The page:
If respondents’ and the dissent’s views were adopted, a host of workers who receive payments from a governmental entity for some sort of service would be candidates for inclusion within Abood’s reach. Medicare-funded home health employees may be one such group. See Brief for Petitioners 51; 42 U. S. C. §1395x(m); 42 CFR §424.22(a). The same goes for adult foster care providers in Oregon (Ore. Rev. Stat. §443.733 (2013)) and Washington (Wash. Rev. Code §41.56.029 (2012)) and certain workers under the federal Child Care and Development Fund programs (45 CFR §98.2).
From an end-note…
The Court of Appeals held—and we agree—that the First Amend ment claims of the petitioners who work, not in the Rehabilitation Program, but in a different but related program, the “Disabilities Program,” are not ripe. This latter program is similar in its basic structure to the Rehabilitation Program, see App. to Pet. for Cert. 14a, but the Disabilities Program personal assistants have not yet union ized. The Disabilities Program petitioners claim that under Illinois Executive Order No. 2009–15, they face imminent unionization and, along with it, compulsory dues payments. Executive Order No. 2009– 15, they note, is “almost identical to EO 2003–08, except that it targets providers in the Disabilities Program.” Brief for Petitioners 10.
In a 2009 mail-ballot election, the Disabilities Program personal assistants voted down efforts by SEIU Local 73 and American Federa tion State, County and Municipal Employees Council 31 to become their representatives. See App. 27. The record before us does not suggest that there are any further elections currently scheduled. Nor does the record show that any union is currently trying to obtain certification through a card check program. Under these circumstances, we agree with the holding of the Court of Appeals.
Reading the full decision, it’s obvious that at least some in the majority wanted to go much further and get rid of compulsory union dues for all public employees. Obviously, they didn’t have enough votes to get that far, but it may not be long.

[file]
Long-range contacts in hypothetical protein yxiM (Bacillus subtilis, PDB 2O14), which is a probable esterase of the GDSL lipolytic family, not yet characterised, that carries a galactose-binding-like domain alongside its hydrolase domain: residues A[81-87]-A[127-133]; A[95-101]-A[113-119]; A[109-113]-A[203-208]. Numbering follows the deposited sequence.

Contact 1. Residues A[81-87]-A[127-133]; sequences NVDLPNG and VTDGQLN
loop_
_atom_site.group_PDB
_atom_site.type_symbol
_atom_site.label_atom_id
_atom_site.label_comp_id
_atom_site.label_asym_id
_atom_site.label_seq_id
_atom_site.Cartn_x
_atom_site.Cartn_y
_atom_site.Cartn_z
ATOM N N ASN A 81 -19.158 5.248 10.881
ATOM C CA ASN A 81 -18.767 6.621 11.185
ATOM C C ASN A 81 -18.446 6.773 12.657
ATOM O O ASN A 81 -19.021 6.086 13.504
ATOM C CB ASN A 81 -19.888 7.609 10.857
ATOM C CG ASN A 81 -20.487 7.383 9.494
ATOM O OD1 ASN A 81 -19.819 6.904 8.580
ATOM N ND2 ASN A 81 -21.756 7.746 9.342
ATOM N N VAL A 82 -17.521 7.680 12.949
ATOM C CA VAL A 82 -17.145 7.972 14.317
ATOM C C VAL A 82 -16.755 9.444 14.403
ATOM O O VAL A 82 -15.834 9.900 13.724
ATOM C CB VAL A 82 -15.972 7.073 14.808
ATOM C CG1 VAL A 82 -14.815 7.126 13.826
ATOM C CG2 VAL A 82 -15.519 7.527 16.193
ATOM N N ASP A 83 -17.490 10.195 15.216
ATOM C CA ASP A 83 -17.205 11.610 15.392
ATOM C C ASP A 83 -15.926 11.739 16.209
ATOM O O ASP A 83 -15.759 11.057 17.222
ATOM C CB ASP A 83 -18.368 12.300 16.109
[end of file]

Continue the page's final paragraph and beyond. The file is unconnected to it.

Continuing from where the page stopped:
…Adding… Commenter “Just Saying” has a very good analogy…
Interesting that some here think that those who do not want to be forced to pay union dues are getting a “free ride.” Yet, business associations often pass legislation that help sectors of industry without requiring those businesses that are helped to be members. It’s the same type of thing. Should businesses that get a tax break from legislation passed by the IMA or IRMA be forced to pay dues to either of those organizations? Of course not.
…Adding… From Gov. Quinn…
“Today’s 5-4 decision by the Supreme Court is disappointing.
“There are thousands of workers who care for our seniors and people with disabilities in Illinois, and they deserve the right to collectively bargain for decent wages, benefits and proper working conditions.
“A high-quality workforce of long-term, in-home care workers gives our most vulnerable citizens the opportunity to live independently in their own homes, instead of forcing them into expensive, long-term care institutions. All people, no matter what their challenges are, deserve the opportunity to choose to live in the community.
“We will continue working to provide quality care for our most vulnerable citizens and we will continue fighting to ensure workers get a fair shake for a hard day’s work.”